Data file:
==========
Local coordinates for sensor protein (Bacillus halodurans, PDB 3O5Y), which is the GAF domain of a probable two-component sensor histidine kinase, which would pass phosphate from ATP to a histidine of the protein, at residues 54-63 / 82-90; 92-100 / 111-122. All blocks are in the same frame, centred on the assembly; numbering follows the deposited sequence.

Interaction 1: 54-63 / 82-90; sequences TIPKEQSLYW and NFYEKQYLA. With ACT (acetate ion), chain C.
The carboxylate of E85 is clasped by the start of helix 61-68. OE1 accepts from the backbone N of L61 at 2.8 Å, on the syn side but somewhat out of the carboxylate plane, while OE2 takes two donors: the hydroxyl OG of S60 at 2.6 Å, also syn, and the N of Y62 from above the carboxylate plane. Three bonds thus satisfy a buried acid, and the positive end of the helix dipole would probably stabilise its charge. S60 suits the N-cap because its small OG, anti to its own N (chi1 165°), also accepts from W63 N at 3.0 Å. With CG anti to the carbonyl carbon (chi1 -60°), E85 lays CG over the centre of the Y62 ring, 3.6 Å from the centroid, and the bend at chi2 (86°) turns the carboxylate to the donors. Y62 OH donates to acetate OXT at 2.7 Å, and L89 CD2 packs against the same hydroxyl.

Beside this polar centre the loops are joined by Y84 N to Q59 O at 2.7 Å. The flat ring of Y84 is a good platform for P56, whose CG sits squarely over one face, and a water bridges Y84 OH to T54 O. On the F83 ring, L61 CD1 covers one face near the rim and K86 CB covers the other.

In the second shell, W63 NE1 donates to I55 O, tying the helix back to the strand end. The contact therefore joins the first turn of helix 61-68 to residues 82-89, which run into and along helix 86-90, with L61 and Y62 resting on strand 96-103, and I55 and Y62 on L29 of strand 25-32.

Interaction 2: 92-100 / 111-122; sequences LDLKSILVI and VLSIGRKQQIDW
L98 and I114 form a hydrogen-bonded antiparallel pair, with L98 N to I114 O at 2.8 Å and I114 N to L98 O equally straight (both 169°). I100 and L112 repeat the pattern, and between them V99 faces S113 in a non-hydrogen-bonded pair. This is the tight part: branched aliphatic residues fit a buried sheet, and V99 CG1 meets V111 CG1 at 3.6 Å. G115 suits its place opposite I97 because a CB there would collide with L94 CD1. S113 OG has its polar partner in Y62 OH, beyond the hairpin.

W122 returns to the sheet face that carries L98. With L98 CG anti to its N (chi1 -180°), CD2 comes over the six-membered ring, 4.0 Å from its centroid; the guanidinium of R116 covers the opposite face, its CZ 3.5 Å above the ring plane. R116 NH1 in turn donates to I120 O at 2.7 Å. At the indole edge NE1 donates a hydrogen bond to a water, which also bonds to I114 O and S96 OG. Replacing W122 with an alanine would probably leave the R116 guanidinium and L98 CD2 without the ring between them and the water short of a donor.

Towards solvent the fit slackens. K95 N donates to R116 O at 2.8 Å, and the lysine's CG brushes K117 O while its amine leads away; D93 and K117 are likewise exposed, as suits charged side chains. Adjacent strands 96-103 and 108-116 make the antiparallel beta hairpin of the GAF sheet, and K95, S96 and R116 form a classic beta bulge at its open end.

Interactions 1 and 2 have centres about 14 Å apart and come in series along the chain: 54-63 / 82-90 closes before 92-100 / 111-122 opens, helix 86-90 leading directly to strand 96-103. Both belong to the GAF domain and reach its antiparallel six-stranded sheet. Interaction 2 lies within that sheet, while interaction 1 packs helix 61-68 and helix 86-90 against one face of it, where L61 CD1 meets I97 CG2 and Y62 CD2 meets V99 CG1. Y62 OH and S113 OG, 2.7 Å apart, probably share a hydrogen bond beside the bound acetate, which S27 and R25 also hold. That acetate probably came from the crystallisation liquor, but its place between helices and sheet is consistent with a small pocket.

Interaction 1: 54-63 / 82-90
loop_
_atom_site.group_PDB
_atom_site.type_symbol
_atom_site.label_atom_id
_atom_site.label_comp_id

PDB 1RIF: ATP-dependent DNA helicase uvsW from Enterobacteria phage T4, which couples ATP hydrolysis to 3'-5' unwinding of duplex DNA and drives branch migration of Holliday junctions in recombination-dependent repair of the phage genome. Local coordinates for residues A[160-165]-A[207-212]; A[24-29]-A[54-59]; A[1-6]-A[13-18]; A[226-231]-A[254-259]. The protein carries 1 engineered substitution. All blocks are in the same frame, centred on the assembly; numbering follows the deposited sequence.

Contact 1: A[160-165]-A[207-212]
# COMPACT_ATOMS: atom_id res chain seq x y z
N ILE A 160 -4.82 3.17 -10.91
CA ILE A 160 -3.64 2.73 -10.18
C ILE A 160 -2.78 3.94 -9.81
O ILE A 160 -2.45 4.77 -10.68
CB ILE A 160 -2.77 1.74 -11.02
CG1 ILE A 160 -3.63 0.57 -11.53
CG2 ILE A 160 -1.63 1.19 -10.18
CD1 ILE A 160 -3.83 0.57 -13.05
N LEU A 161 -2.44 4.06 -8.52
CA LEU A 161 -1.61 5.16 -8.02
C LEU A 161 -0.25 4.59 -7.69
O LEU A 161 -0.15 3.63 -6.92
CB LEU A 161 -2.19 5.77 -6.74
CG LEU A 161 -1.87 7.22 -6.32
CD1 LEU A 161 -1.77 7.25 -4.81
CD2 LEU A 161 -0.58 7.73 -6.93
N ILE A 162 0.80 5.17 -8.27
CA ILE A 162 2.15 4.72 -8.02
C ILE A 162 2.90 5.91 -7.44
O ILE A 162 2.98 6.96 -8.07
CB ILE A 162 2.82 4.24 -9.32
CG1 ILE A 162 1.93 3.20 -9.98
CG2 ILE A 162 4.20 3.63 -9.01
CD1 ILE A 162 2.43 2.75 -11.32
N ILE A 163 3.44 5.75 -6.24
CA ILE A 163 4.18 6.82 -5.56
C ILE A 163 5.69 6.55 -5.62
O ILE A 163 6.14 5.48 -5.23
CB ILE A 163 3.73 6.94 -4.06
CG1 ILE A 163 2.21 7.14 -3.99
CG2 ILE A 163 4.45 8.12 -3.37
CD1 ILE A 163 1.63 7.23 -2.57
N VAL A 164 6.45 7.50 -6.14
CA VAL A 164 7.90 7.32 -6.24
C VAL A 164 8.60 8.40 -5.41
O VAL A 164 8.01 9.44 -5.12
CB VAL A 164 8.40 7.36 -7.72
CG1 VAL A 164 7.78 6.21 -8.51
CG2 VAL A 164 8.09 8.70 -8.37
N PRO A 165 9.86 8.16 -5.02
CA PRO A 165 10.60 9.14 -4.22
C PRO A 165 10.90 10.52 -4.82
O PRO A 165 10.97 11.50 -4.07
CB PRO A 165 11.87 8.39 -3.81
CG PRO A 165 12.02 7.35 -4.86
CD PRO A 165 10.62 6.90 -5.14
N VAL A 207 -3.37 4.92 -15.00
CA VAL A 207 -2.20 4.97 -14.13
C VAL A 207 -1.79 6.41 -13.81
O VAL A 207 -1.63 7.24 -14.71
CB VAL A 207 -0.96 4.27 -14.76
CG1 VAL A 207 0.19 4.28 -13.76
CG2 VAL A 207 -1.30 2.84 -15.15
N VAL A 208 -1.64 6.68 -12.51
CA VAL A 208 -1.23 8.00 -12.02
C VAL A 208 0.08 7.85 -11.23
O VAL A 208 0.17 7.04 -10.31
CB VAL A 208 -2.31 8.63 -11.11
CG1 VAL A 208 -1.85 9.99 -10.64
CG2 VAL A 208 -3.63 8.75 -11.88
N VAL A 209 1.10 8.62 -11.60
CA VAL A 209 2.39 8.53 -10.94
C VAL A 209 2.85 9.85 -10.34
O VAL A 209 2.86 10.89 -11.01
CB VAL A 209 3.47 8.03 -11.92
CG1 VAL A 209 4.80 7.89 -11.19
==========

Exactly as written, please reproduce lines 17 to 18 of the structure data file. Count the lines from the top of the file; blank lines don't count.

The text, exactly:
PDB 1RIF: ATP-dependent DNA helicase uvsW from Enterobacteria phage T4, which couples ATP hydrolysis to 3'-5' unwinding of duplex DNA and drives branch migration of Holliday junctions in recombination-dependent repair of the phage genome. Local coordinates for residues A[160-165]-A[207-212]; A[24-29]-A[54-59]; A[1-6]-A[13-18]; A[226-231]-A[254-259]. The protein carries 1 engineered substitution. All blocks are in the same frame, centred on the assembly; numbering follows the deposited sequence.

Contact 1: A[160-165]-A[207-212]